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When Weston, Ben and I ventured to the city, I learned a lot about Ben's car business. He's done some amazing stuff fixing up cars...even taking a new interior cab portion of a car and putting it on a custom performance chassis, articles in car magazines and stuff.
Yeah, he showed me some pics of his shop and I was blown away by the quality of some of those restorations. We'll be seeing him when we go over in April, I hope!
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Old 12-29-2015, 10:51 AM   #33
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Nice! That's a pretty good idea. I'm staying under the state limit for now but once I retire I plan on growing my flipping business alot as I'll have more time to search out and find the deals. I always love to hear the benefits of it as far as taxes etc. For now it seems that Uncle Sam would just be taking 15% of my profit.

I have an online business sort of like you have there, except mine is geared towards Yamaha ATV's and side by sides. I'm looking to expand it eventually but the online parts business is tough unless you can come up with unique parts/ideas that fix a common problem. OEM parts are tough to sell against the big guys. Basically, I sell parts for the Yamaha 4wd system. I found a way to repair and replace a common problem part for around $50 vs $400 which is what it would normally cost. Like you I contract out the manufacturing and I market the parts on ATV forums. If I'm not out of line, here is the link if you want to check it out.
501 Parts.com Yamaha 4wd System Repair Parts & Service

I enjoy this and it's a good way to bring in a little extra money also. I sell the same parts on Ebay and Amazon. Hopefully it turns out to be a good supplement to retirement.
You might look into the advantages of the home office, instead of being off the books below the limits. In my case I claim 100 sq ft of my 2000 sq ft house, and can take 5% of all of my house expenses. That adds up. Sure some people claim it will make you more susceptible to audit, but if you are legit, nothing to fear. Bring it on tax man, I can prove I meet the law and am legally entitle to take the deductions. Same with mileage, each trip to post office to mail stuff, or other business trips, it all adds up. I just do the std mileage deduction, not getting into all the dedicated car hassles.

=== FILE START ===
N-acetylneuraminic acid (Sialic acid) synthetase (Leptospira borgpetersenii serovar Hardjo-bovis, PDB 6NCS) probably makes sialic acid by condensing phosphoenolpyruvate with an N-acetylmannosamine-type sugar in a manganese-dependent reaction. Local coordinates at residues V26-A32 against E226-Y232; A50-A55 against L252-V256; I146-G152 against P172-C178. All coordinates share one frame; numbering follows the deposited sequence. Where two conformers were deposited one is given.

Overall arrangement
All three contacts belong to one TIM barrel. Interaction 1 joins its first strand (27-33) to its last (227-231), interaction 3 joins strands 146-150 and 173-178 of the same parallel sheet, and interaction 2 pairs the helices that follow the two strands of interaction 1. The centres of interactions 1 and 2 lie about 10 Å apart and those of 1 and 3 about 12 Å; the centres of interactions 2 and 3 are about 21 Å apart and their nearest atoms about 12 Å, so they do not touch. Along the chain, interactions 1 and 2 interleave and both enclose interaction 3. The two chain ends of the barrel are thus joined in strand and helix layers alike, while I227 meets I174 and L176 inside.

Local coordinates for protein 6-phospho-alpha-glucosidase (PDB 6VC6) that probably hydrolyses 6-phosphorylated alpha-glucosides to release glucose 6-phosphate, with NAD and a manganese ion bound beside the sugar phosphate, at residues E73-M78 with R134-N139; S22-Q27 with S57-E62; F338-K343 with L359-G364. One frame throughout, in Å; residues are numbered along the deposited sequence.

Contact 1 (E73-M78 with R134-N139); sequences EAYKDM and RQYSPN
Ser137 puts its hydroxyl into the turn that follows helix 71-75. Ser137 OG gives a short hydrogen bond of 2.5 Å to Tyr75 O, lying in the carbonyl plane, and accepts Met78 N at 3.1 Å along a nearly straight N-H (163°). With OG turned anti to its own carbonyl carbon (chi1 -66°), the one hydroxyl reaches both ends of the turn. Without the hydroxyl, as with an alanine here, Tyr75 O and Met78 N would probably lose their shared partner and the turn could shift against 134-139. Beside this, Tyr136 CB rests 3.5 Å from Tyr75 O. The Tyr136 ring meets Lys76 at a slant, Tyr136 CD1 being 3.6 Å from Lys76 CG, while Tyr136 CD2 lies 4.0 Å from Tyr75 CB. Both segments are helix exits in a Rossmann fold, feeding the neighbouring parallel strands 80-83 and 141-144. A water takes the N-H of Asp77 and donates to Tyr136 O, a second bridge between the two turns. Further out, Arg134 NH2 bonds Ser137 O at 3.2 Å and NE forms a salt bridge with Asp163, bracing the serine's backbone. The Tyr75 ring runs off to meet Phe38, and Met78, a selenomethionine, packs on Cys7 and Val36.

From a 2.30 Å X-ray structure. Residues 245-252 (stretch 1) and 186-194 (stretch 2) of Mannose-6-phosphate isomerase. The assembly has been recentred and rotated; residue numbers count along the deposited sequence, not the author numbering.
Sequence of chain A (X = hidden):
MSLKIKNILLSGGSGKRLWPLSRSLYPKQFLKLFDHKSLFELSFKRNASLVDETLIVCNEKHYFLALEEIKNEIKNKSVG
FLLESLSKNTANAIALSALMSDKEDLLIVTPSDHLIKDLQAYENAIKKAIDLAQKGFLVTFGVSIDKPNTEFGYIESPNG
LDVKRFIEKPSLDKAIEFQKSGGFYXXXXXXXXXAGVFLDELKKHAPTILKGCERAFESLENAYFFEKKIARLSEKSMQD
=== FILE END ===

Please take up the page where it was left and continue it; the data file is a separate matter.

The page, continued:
As for your business, like mine it is very specialized and niche market, so neither of us is going to quit our real jobs. I find the marketing aspect the part I could do a lot better with. Once retired I will devote more time to it. It seems you have a good product with your fix to help folks out and save money. It is hard to compete against the big guys, the key is provide great service and keep overhead low so you can sell cheap. Word of mouth and referrals help me a lot. Plus my big advantage is high quality made in USA parts vs the crappy Chinese stuff my much bigger competition sells.
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Old 12-29-2015, 12:11 PM   #34
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Yeah I can see how that would add up. I have a whole room of my house dedicated to shipping/part storage not to mention the garage, so that would be something I'll look into next year once I can start selling more and get the tax situation right. I pay some of my rent now from buying/selling UTV's and vehicles so that may raise a flag. Not sure if how you actually pay your household expenses gets looked into or not if you claim the deduction.